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Dentistry on older cat.

Species: Cat
Breed: DSH
Age: More than 15 ye
My cat, who is a 19 year old spayed male we have had his entire life is fairly healthy. He moves around ok, jumps up on the counter etc. We feed him on the counter because of the dogs, he gets Fancy Feast twice a day and eats some dry food but not much. His teeth are not in great condition but the vet didnt seem overly concerned, maybe because hes to old to do teeth extractions? Anyway, he will only drink very warm water, another reason he hangs out on the counter, I figure the cold water hurts his teeth. My questions are, is he to old to put him through having his teeth removed? He seems healthy in every other way. Except one other thing. After he drinks the water, he"ll meow real loud for about 20 seconds, like his stomache or his teeth hurt. But he doesnt do it when he eats. Any ideas?



Online vet, Dr. Marie

Dr. Marie replied:

First of all, congratulations on having a 19 year old cat. This is definitely older than average!

I have seen a number of cases like this where an older cat has severe dental issues. It's often a tough call on what to do.

The first thing I recommend is always to have some blood tests done. (At this age your vet would not do an anesthetic without having bloodwork done first.) If there are no major problems on the blood tests, then I wouldn't hesitate to recommend dental surgery.

Where we run into concerns are when we have an older animal that also has, for example, a significant kidney or liver problem. However, in most cases, if the animal is acting healthy and eating well, we can still be very safe with our anesthetic. In cases like this the vet would change the anesthetic protocol to use drugs that are not processed by the affected organs.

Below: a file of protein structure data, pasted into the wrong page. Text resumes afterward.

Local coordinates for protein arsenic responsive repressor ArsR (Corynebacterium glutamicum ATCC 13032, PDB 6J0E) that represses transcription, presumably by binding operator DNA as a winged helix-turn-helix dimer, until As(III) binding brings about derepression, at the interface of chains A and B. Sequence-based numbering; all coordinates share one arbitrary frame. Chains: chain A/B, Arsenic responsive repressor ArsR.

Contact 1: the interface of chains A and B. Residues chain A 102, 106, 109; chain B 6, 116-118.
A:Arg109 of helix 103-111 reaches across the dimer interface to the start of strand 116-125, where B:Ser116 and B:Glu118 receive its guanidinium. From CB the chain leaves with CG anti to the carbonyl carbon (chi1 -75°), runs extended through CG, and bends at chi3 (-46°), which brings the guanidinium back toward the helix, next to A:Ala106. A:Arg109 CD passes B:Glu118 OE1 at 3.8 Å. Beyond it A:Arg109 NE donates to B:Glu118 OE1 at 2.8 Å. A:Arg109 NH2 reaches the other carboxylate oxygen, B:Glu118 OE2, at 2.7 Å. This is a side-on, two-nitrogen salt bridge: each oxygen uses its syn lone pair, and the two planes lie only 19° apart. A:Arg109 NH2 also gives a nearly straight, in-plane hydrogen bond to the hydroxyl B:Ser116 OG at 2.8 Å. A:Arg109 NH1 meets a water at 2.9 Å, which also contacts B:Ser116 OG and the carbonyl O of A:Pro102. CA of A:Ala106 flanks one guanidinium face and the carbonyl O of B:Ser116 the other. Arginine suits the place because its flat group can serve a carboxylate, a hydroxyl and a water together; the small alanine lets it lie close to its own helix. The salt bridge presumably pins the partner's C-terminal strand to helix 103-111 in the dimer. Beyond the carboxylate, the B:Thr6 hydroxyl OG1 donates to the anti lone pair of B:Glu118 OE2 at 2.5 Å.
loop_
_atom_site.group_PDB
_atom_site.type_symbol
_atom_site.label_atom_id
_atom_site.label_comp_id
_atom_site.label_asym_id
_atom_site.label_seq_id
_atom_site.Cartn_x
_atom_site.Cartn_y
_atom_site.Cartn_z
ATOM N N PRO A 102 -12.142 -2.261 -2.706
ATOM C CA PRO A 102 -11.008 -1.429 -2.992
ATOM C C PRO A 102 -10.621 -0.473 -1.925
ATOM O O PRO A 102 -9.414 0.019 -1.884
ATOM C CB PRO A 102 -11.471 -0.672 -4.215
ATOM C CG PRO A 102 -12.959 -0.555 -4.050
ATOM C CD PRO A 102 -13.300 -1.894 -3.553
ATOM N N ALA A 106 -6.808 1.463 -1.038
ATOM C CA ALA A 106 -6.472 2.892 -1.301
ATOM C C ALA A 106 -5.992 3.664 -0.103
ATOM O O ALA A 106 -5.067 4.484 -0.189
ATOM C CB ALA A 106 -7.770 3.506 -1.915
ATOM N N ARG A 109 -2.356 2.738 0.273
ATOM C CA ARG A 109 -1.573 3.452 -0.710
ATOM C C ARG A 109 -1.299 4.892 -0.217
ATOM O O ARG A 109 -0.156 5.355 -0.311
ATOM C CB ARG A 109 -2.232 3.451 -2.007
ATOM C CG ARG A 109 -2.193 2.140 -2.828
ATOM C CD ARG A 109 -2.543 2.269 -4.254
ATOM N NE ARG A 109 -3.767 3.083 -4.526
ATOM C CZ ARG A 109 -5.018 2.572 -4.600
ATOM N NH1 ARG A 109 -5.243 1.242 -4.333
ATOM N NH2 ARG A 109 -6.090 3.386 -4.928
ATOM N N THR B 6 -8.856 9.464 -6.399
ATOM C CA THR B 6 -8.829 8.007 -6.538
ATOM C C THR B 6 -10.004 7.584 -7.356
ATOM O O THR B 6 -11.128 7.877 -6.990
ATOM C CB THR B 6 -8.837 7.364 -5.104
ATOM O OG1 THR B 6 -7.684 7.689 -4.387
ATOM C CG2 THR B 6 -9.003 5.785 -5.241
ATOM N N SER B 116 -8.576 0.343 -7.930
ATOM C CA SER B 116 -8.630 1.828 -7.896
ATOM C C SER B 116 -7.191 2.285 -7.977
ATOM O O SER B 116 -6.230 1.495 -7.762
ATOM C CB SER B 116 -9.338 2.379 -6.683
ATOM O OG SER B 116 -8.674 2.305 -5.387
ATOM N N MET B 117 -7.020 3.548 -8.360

The main factor, however, when we make this decision is usually a financial one. Having dental work with extractions done is usually a little pricey. You could be looking at anywhere from $400 to $1400 to do this. If we play the odds, a 19 year old cat may not live a whole lot longer. That may be a lot of money to spend if we only have a short time left. With that being said, however, I have seen cats live well into their twenties. If Bobo has pain in his mouth then I would not want him to live any longer with pain!

So, if this were my cat I would definitely recommend having blood tests done, and if all was ok, then going ahead with the dentistry.

If you do so, I hope things go well!

Dr. Marie.



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Disclaimer: Although Dr. Marie is a qualified veterinarian, the information found on this site is not meant to replace the advice of your own veterinarian. AskAVetQuestion.com and Dr. Marie do not accept any responsibility for any loss, damage, injury, death, or disease which may arise from reliance on information contained on this site. Do not use information found on this site for diagnosing or treating your pet. Anything you read here is for information only.

Customer reply:

Thank you so much for your prompt reply. It was very helpful. At this point his quality of life means more than anything to me and will give up a few indulgences in mine to make him more comfortable if thats what is going on. I will talk to his Vet on Monday, and see what our next step is. Even 1 year pain free is worth any amount to me as he is like a child to us as all our animals are. I'm a firm beleiver that when you take the responsibility of owning a pet, you owe them the best you have. I hadnt done anything about his teeth up till now because the last vet didnt seem concerned. Hmmm. Second opinion time.
Again, Thank yopu very much,
Tin


Online vet, Dr. Marie

Dr. Marie replied:

Bobo is blessed to have such a great "mom"! Let me know if you have more concerns!

Dr. Marie



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Dr. MarieDr. Marie is a veterinarian who practices in a busy animal hospital in Ottawa, Ontario. She created Ask A Vet Question as a resource for good, accurate veterinary advice online. Dr. Marie treats dogs, cats, hamsters, guinea pigs, and rats. She has been a vet since 1999.

Is an online vet visit just as good as a trip to your veterinarian? No! But, many times, asking an online veterinarian a question can help save you money. While Dr. Marie can't officially diagnose your pet or prescribe medications, she can often advise you on whether a vet visit is necessary. You can also ask Dr. Marie for a second opinion on your pet's condition.